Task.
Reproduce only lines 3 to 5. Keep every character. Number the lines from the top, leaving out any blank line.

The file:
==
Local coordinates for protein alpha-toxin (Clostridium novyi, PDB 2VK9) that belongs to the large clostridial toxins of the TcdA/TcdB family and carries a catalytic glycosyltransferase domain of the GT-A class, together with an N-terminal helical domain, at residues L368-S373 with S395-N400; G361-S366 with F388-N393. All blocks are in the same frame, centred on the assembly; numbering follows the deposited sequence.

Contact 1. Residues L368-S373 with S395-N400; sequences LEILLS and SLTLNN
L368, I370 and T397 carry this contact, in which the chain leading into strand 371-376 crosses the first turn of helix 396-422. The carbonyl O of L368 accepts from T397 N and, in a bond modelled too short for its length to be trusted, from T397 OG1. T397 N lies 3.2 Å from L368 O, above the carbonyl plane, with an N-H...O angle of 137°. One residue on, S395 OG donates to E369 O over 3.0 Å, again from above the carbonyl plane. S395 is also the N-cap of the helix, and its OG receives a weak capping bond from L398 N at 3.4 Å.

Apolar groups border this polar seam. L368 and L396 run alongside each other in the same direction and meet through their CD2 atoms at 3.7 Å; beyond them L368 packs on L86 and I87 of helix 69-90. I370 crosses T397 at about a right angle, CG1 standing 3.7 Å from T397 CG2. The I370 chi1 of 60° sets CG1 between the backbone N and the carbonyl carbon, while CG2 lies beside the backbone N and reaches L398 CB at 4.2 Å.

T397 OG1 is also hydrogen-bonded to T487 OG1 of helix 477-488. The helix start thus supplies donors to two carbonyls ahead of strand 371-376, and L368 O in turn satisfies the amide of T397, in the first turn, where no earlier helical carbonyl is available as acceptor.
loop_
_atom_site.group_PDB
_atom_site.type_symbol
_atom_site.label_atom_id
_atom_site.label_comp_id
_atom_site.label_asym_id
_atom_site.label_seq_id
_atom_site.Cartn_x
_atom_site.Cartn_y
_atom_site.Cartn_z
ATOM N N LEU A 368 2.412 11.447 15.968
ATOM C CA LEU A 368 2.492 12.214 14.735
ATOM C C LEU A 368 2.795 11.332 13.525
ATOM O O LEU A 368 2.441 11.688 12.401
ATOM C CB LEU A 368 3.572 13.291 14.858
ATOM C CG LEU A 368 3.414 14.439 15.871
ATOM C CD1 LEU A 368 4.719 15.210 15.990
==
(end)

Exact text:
L368, I370 and T397 carry this contact, in which the chain leading into strand 371-376 crosses the first turn of helix 396-422. The carbonyl O of L368 accepts from T397 N and, in a bond modelled too short for its length to be trusted, from T397 OG1. T397 N lies 3.2 Å from L368 O, above the carbonyl plane, with an N-H...O angle of 137°. One residue on, S395 OG donates to E369 O over 3.0 Å, again from above the carbonyl plane. S395 is also the N-cap of the helix, and its OG receives a weak capping bond from L398 N at 3.4 Å.

Apolar groups border this polar seam. L368 and L396 run alongside each other in the same direction and meet through their CD2 atoms at 3.7 Å; beyond them L368 packs on L86 and I87 of helix 69-90. I370 crosses T397 at about a right angle, CG1 standing 3.7 Å from T397 CG2. The I370 chi1 of 60° sets CG1 between the backbone N and the carbonyl carbon, while CG2 lies beside the backbone N and reaches L398 CB at 4.2 Å.

T397 OG1 is also hydrogen-bonded to T487 OG1 of helix 477-488. The helix start thus supplies donors to two carbonyls ahead of strand 371-376, and L368 O in turn satisfies the amide of T397, in the first turn, where no earlier helical carbonyl is available as acceptor.